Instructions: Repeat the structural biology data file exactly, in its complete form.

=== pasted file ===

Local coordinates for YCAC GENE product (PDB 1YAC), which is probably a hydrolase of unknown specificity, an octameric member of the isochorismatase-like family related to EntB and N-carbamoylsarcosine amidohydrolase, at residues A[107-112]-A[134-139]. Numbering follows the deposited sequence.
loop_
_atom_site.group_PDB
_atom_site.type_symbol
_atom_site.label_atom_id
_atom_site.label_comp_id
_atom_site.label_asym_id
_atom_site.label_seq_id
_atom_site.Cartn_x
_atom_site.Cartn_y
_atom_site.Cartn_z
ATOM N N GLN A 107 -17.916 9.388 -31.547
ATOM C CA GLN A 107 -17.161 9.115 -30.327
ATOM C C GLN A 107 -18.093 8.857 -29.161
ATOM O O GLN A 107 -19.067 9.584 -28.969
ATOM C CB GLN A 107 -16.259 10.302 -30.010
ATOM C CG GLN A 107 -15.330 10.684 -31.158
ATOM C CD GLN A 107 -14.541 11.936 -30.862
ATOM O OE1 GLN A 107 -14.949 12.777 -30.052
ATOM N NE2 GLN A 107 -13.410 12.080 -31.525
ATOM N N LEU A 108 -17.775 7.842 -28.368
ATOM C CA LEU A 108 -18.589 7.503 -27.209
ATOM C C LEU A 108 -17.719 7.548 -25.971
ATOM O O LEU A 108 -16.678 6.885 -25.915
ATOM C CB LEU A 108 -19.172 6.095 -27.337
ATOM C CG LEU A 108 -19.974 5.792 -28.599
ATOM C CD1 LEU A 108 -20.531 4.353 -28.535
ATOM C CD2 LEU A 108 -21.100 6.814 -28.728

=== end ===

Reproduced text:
Local coordinates for YCAC GENE product (PDB 1YAC), which is probably a hydrolase of unknown specificity, an octameric member of the isochorismatase-like family related to EntB and N-carbamoylsarcosine amidohydrolase, at residues A[107-112]-A[134-139]. Numbering follows the deposited sequence.
loop_
_atom_site.group_PDB
_atom_site.type_symbol
_atom_site.label_atom_id
_atom_site.label_comp_id
_atom_site.label_asym_id
_atom_site.label_seq_id
_atom_site.Cartn_x
_atom_site.Cartn_y
_atom_site.Cartn_z
ATOM N N GLN A 107 -17.916 9.388 -31.547
ATOM C CA GLN A 107 -17.161 9.115 -30.327
ATOM C C GLN A 107 -18.093 8.857 -29.161
ATOM O O GLN A 107 -19.067 9.584 -28.969
ATOM C CB GLN A 107 -16.259 10.302 -30.010
ATOM C CG GLN A 107 -15.330 10.684 -31.158
ATOM C CD GLN A 107 -14.541 11.936 -30.862
ATOM O OE1 GLN A 107 -14.949 12.777 -30.052
ATOM N NE2 GLN A 107 -13.410 12.080 -31.525
ATOM N N LEU A 108 -17.775 7.842 -28.368
ATOM C CA LEU A 108 -18.589 7.503 -27.209
ATOM C C LEU A 108 -17.719 7.548 -25.971
ATOM O O LEU A 108 -16.678 6.885 -25.915
ATOM C CB LEU A 108 -19.172 6.095 -27.337
ATOM C CG LEU A 108 -19.974 5.792 -28.599
ATOM C CD1 LEU A 108 -20.531 4.353 -28.535
ATOM C CD2 LEU A 108 -21.100 6.814 -28.728